Bumpy vs Smooth
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One of the important indications that we can take from indicators like Price Oscillators or A-D Summation Indices is about the strength or weakness of a move.
Today's chart of the Summation Index for the stocks in the Nasdaq 100 Index is a great case in point. The general rule is that a smooth move up or down implies strength for that direction, while bumpy moves imply weakness. Using this rule requires a bit of visual chart interpretation concerning what makes for a bumpy move or a smooth move, and it is not always easy to make such determinations. But when it is clear, as with the highlighted examples in this chart, there is a powerful message there about the strength of the trend.
Coming off of the March 2009 price low, we have seen a smooth up move in this Summation Index. Since May 2009, we have seen a bumpy down move. Smooth up implies strength for the bulls, even though such strength might be on hold for a time to allow the rally to correct. A bumpy down move like the one we have just seen means that the bears are disorganized and not likely to seize control in a meaningful way.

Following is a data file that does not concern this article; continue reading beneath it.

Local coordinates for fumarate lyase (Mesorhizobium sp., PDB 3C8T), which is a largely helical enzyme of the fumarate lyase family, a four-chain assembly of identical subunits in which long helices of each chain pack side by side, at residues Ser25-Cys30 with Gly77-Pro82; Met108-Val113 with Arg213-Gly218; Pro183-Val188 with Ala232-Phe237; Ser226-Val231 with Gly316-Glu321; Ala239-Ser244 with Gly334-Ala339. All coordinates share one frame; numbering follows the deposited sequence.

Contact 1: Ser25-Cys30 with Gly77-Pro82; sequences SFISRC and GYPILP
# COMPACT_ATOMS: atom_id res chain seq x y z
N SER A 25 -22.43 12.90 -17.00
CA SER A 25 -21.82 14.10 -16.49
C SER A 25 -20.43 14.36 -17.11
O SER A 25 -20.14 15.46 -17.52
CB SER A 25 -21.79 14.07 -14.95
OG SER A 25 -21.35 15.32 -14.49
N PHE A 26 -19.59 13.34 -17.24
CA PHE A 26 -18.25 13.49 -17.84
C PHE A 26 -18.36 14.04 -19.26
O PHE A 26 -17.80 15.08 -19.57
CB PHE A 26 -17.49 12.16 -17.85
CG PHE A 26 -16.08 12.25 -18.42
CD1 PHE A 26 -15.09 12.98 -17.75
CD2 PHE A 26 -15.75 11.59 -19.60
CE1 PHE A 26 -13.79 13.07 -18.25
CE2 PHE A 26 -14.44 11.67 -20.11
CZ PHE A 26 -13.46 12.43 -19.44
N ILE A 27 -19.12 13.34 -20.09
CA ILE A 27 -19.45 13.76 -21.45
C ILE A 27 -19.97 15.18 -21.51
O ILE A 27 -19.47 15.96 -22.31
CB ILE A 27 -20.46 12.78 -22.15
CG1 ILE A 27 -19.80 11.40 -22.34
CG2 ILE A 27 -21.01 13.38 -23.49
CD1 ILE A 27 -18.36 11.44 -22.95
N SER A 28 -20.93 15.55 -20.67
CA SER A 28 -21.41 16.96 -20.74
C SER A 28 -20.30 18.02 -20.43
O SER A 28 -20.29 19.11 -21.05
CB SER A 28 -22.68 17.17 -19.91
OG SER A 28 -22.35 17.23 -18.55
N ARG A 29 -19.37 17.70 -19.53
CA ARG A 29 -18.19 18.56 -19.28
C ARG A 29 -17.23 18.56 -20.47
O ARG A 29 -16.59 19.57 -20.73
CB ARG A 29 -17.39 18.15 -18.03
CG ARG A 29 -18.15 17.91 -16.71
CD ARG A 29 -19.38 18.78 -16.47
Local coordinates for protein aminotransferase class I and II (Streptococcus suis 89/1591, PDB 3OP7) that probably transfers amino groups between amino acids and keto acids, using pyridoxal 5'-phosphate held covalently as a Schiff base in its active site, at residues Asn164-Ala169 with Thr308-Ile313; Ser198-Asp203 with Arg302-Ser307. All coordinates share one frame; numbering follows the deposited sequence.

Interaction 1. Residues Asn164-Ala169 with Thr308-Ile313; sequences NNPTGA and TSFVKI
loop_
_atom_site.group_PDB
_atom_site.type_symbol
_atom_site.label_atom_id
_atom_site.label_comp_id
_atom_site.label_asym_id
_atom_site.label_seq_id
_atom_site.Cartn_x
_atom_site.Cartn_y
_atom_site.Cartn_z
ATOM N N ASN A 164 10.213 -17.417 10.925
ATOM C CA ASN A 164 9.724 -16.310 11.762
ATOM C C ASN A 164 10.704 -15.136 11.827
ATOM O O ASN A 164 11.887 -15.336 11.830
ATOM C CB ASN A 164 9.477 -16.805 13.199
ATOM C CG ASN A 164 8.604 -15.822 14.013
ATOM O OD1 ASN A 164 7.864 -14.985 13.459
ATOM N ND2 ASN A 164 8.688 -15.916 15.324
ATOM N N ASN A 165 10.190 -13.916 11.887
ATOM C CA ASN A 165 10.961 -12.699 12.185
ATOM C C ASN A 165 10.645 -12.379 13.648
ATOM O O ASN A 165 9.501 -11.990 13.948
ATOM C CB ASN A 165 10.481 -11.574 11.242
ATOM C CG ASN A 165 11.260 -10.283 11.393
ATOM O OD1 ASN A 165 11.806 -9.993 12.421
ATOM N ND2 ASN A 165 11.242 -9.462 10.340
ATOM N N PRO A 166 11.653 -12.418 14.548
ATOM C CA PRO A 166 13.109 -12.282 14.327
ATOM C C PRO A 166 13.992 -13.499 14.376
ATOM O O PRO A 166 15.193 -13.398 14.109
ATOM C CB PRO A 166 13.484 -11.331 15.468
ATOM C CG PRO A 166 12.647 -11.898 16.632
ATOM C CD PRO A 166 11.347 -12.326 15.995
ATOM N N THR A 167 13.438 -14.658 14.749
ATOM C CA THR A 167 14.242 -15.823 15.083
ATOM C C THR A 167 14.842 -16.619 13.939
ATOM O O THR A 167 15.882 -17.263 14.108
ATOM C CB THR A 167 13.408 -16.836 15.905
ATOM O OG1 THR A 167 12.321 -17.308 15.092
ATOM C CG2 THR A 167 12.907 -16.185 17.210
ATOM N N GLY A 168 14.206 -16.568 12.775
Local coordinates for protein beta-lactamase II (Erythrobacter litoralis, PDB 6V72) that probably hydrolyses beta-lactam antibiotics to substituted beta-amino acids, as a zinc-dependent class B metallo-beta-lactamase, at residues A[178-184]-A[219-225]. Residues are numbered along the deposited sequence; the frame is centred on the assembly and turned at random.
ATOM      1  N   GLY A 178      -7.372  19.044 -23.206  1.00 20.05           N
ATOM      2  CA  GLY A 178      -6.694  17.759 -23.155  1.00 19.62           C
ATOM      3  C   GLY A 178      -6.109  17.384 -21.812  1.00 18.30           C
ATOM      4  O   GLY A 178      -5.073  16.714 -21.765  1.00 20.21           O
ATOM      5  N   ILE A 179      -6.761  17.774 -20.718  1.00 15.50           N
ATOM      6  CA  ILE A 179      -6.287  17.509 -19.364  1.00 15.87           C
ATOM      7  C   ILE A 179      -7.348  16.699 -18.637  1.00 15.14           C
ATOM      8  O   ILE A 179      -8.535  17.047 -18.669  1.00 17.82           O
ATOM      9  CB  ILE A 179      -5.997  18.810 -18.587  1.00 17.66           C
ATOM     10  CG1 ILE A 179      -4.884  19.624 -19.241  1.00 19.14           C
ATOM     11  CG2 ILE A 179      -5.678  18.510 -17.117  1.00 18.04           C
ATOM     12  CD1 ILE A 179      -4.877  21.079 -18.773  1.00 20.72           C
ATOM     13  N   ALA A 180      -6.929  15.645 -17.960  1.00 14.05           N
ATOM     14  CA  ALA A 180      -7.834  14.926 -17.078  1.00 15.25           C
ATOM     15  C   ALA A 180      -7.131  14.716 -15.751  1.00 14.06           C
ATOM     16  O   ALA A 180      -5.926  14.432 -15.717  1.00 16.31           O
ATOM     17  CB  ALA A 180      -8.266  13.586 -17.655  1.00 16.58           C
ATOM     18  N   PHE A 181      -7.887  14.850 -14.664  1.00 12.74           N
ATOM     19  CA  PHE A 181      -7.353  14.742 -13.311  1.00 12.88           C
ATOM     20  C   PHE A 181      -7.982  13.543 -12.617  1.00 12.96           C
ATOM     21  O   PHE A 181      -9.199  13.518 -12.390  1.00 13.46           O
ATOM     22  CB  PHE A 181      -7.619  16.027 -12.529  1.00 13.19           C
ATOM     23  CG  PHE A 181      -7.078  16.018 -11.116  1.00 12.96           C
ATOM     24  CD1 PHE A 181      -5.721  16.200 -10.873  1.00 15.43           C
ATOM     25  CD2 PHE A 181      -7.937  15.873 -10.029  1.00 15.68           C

It is not always as easy as this to interpret the structure of the bumps (or lack of them) on a Summation Index. Back in 2007, we saw a smooth up, and then a smooth down after a divergent top (higher prices, lower Summation Index). That would have been hard to interpret in real time, but we can now see that 2007 marked an important transition of control. The bumpiness (or lack) in the Summation Index was trying to give us that message. This Summation Index has now turned up right at its zero line. The NYSE’s A-D Summation Index is turning up well above its zero line. For now, the bulls can be presumed to be in control of the larger trend, until we start to see a divergent top develop and/or signs that the bulls' strength is beginning to wane.
Editor, The McClellan Market Report